Books & Giving
Lasseter Edits Book on Rebecca Harding Davis
Nineteenth-century fiction writer and journalist Rebecca
Harding Davis produced more than 500 published works during
her 50-year career. Best known for her 1861 novella, Life
in the Iron Mills, she began writing in a style later
known as literary realism a full 20 years before its generally
accepted beginning in the 1880s.
A new book on Davis, co-edited by Samford University English
professor Janice Milner Lasseter, sheds light on the writer's
career as an early Realist and nineteenth-century cultural
commentator. Rebecca Harding Davis: Writing Cultural Autobiography,
published recently by Vanderbilt University Press, combines
an annotated edition of Davis' 1904 autobiography, Bits
of Gossip, with a previously unpublished Davis family
Sharon M. Harris of Texas Christian University was co-editor
with Dr. Lasseter.
Davis' memoirs are not traditional autobiography. Rather, she shares
her perspectives on the extraordinary cultural changes that occurred
during her lifetime and the people--sometimes scandalous--who shaped
those events. She includes portraits of famous people she knew,
such as Ralph Waldo Emerson, Nathaniel Hawthorne, Louisa May Alcott,
Oliver Wendell Holmes, Horace Greeley and others.
Together, the annotated memoir and family history provide a view
of nineteenth-century American culture from an observer who wrote
about it for half a century. Davis was born in 1831 and died in
1910. During her lengthy career, she produced short stories, novels,
novellas, sketches and social commentary.
Her son, Richard Harding Davis, followed in her footsteps as a
writer, gaining fame as a war correspondent and producer of fiction
and non-fiction during the late nineteenth- and early twentieth
Lasseter is a nineteenth-century specialist and former chair of
the Samford English department. She has written widely on Davis,
including the chapter, "Hawthorne's Legacy to Rebecca Harding
Davis" in the book, Hawthorne and Women.
Samford Receives Lilly Grant for Program Relating Faith to Vocations
Samford University received a $49,072 grant from Lilly Endowment
Inc. of Indianapolis, Ind., to develop a program that helps students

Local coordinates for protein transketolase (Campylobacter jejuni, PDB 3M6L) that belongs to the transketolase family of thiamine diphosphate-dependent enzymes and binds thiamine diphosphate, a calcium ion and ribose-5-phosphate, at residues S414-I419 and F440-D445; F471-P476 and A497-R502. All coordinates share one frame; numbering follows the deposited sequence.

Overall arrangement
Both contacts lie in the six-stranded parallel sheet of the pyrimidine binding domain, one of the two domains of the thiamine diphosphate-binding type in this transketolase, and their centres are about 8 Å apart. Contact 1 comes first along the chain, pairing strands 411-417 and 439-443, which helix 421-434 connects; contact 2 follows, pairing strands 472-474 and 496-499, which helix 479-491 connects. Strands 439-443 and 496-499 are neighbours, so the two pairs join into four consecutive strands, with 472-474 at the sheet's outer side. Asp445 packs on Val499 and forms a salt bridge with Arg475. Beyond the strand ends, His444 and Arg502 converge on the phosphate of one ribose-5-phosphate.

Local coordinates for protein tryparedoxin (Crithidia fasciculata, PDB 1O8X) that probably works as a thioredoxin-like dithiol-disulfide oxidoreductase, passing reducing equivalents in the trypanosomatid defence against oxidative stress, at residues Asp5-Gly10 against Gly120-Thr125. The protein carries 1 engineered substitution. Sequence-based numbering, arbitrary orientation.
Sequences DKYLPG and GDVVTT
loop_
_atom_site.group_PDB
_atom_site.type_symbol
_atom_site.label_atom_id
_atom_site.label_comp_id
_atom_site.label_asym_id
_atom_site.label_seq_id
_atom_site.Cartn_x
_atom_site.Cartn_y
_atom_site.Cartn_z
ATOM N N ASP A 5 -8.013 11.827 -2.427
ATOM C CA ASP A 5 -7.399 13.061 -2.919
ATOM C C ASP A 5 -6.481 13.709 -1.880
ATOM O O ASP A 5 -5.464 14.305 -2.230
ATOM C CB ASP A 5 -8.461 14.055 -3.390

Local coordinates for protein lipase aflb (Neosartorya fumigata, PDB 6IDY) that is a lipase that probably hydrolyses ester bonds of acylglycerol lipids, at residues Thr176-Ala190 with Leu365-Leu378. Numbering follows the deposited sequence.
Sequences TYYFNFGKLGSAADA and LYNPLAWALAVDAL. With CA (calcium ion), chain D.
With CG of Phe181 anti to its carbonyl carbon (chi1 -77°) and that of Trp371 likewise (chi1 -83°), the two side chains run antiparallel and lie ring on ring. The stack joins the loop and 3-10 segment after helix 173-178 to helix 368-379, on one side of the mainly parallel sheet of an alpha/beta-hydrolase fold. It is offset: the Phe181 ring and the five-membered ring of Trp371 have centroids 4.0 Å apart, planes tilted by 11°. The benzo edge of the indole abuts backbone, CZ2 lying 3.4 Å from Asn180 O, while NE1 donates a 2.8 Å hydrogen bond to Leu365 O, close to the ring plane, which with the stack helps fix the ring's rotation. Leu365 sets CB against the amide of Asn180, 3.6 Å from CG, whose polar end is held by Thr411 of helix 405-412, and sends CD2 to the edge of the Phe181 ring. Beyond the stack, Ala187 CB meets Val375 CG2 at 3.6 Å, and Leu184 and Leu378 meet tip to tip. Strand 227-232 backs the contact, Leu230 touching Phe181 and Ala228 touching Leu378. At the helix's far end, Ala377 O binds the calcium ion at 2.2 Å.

examine the relationship between their faith and vocational choices.
The program will provide opportunities for students to explore
Christian ministry as a vocation, and will enhance the capacity
of faculty and staff to teach and mentor students in this area.
Samford was one of 50 church-related schools awarded such planning
grants of more than 300 applicants nationally. The program is designed
"to identify and nurture a new generation of highly talented
and religiously committed leaders of church and society," according
to the endowment.
The grant will enable Samford to coordinate the efforts of various
programs and departments into an overall strategy for helping students
relate their faith to their choice of vocation.
Plant an Endowment Tree . . . and Reap Its Dividend
Establishing an endowment fund at Samford University is like planting
a tree. It results in:
- Annual Harvests. Endowment earnings produce "acorns"
every year for Samford, which can grow in the form of scholarships
and other benefits for students.
- Steady Growth. Only a portion of the earnings is spent each
year. The remainder is added back to grow the fund for even greater
use the following year and beyond.
- Positive Results. Endowment funds make it possible for Samford
to continue its mission of "nurturing persons, for God, for
You can plant an endowment tree at Samford and name it after a
loved one, a person who has influenced you in a significant way
or yourself. Your tree will yield annual endowment harvests that
will provide positive results for generations to come.
Samford Director of Gift and Estate Planning Stan Davis is available
to explain the steps and help you through the process of creating
an endowment. You may contact him by E-mail at email@example.com
or by phoning (205) 726-2366.